- (Resh Lakish)(3rd century)Palestinian amora. Simeon may have been born in Tiberias. He was a well-built, strong young man who earned his living sometimes as a gladiator and sometimes as a watchman for fruit trees. One day he met Rabbi Jochanan, head of the Tiberias academy, who suggested that he put his strength to the service of the Torah. Rabbi Jochanan became his teacher; later he married Jochanan’s sister. He rose to become an associate of Rabbi Jochanan, and then joint head of the Tiberias academy. They became recognized as the greatest halachic authorities in the Land of Israel. Simeon was always respected for his acumen and his integrity. It was said of him that if he stopped and spoke to someone in the market place, that person could be trusted and could borrow money without witnesses.Simeon demanded a high moral standard from all sages and rabbis, including the nasi. He insisted that even the patriarch who sinned deserved to be punished (with lashes). When Judah ha-Nasi II heard this, Simeon was forced to flee, but Jochanan’s intervention restored him to favour and he was able to return to his post.Rabbi Lakish believed that all Babylonian Jews should have returned with Ezra and Nehemiah and harshly criticized any Jews who did not live in the Land of Israel. He also taught the importance of good deeds and felt that though the study of the Torah was a divine task and should not be neglected, doing a kindness was as important. He was always ready to serve others. Once when Rabbi Ami was captured by robbers and Jochanan had given up hope of saving him, Rabbi Lakish determined to rescue him, using his own great strength if necessary. He managed, however, to persuade the robbers to free Ami without use of force.
Who’s Who in Jewish History after the period of the Old Testament. Joan Comay . 2012.
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SIMEON BEN LAKISH — (third century C.E.), Palestinian amora. Simeon b. Lakish or Resh Lakish, as he is more concisely and commonly referred to in the Babylonian Talmud, was active in the communal and religious spheres mainly in Tiberias, where he may have been born… … Encyclopedia of Judaism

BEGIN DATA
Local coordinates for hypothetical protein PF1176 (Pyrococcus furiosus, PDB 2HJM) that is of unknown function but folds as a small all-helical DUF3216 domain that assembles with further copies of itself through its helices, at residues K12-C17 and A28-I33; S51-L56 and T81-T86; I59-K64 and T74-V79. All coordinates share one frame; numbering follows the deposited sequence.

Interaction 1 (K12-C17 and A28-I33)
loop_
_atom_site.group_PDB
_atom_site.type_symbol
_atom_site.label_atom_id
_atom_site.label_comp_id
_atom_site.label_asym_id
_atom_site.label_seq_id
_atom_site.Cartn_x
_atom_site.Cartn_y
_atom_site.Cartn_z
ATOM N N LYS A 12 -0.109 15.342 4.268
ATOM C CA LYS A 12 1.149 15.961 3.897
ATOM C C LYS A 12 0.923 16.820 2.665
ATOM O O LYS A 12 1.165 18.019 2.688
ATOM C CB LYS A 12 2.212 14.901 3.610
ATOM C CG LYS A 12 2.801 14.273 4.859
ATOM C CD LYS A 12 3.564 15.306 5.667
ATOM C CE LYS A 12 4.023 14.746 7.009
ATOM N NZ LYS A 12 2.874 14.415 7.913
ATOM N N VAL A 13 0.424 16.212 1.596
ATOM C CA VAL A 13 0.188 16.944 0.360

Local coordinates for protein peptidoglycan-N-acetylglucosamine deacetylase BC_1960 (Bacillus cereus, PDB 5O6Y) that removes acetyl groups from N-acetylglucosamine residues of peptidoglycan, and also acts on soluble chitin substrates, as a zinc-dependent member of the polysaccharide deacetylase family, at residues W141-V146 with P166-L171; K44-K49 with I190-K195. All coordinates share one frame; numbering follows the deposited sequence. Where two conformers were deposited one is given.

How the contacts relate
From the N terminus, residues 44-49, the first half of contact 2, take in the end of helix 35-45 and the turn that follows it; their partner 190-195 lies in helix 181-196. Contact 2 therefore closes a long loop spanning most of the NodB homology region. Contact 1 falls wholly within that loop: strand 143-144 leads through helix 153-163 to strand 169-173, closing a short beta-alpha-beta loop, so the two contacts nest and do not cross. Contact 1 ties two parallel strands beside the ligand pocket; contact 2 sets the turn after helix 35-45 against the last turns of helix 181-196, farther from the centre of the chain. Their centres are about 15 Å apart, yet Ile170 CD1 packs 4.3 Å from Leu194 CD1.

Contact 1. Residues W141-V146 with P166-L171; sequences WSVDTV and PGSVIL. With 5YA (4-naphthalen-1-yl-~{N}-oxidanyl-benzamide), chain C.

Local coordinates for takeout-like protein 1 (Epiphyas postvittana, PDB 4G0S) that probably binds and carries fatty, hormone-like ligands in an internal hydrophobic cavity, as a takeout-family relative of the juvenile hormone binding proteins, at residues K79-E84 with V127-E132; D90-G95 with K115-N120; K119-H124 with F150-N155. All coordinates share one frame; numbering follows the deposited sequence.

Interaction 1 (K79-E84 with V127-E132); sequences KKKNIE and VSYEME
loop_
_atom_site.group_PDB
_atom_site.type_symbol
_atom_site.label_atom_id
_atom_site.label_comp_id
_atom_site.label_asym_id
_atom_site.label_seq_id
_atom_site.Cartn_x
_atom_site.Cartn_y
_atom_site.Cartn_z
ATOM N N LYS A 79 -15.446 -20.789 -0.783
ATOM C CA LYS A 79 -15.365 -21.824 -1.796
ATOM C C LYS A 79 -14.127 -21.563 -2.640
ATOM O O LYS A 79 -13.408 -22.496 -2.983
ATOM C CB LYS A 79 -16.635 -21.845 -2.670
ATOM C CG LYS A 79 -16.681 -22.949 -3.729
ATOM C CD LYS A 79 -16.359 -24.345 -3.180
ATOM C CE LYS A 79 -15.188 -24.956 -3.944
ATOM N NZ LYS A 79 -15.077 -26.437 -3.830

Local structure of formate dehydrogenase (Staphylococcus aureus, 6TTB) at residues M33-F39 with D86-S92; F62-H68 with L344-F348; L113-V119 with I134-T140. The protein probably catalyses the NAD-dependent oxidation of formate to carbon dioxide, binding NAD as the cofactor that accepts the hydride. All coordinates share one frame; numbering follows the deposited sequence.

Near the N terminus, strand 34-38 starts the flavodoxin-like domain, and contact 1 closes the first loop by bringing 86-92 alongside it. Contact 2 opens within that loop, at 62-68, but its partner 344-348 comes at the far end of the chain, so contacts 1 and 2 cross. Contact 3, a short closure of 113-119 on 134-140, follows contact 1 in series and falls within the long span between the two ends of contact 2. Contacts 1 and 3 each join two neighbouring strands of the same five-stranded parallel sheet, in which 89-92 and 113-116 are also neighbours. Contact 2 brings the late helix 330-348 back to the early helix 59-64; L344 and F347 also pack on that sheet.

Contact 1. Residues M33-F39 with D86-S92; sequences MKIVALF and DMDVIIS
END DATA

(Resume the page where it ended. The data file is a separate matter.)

Simeon ben Lakish (Resh Lakish) — (fl. 3rd cent) Pal estinian amora. In his youth he sold himself to men who hired participants in gladitorial contests. According to legend, Johanan bar Nappaha persuaded him to study the Torah, and gave him his sister in marriage. Eventually… … Dictionary of Jewish Biography
SIMEON BEN JEHOZADAK — (first half of the third century), Palestinian amora. Simeon, who came of a family of priests, was the teacher of johanan , who transmitted halakhah and aggadah in his name (Yoma 22b, et al.). His name may also be mentioned in a baraita in Sukkah … Encyclopedia of Judaism
SIMEON BEN PAZZI — (second half of the third century C.E.), Palestinian amora. According to the tosafot (BB 149a) Pazzi was his mother s name, but according to Frankel (Mevo 121a) it was that of his father (Dik. Sof., Meg. 13a). Although Simeon was considered a… … Encyclopedia of Judaism
Shimon ben Lakish — Simeon ben Lakish (in Hebrew, Shimon ben Lakish ; in Aramaic, Shimon bar Lakish or bar Lakisha ), better known by his nickname Resh Lakish, was an amora who lived in the Roman province of Syria Palaestina in the third century CE. He was reputedly … Wikipedia
Jochanan ben-Nappacha — (c. 180–c. 279) Palestinian amora. The handsome and kindly Jochanan was the greatest of the Palestinian amoraim and MAIMONIDES held that he was the editor of the Palestinian Talmud. His name appears there more frequently than any other amora.… … Who’s Who in Jewish History after the period of the Old Testament
Jose ben Abin — (in Hebrew, Yose ben Abin ) was a Jewish Talmudist, known as an amora of the fifth generation (4th cent. CE) who lived in the Galilee in the Land of Israel. He was the son of Rabban Abin I [Bacher, Ag. Pal. Amor. iii. 724.] and the teacher of… … Wikipedia
JOHANAN BEN NAPPAḤA — (c. 180–c. 279), one of the most prominent Palestinian amoraim of the second generation whose teachings comprise a major portion of the Jerusalem Talmud (TJ), and a significant portion of the Babylonian Talmud as well. The fact that R. Johanan s… … Encyclopedia of Judaism
JUDAH BEN NAḤAMANI — (Nahman; third century C.E.), Palestinian amora. Judah was the meturgeman ( interpreter ; see amora ) of simeon b. lakish in the bet ha midrash of Tiberias. He was also known as a preacher and preached in the bet ha midrash of Johanan (TJ, Suk. 5 … Encyclopedia of Judaism
TOSEFTA — (Aram. תּוֹסֶפְתָּא, Heb. תּוֹסֶפֶת), literally an additional or supplementary halakhic or aggadic tradition, i.e., one not included in the mishnah of R. judah ha nasi . Originally the term was used to designate any individual additional or… … Encyclopedia of Judaism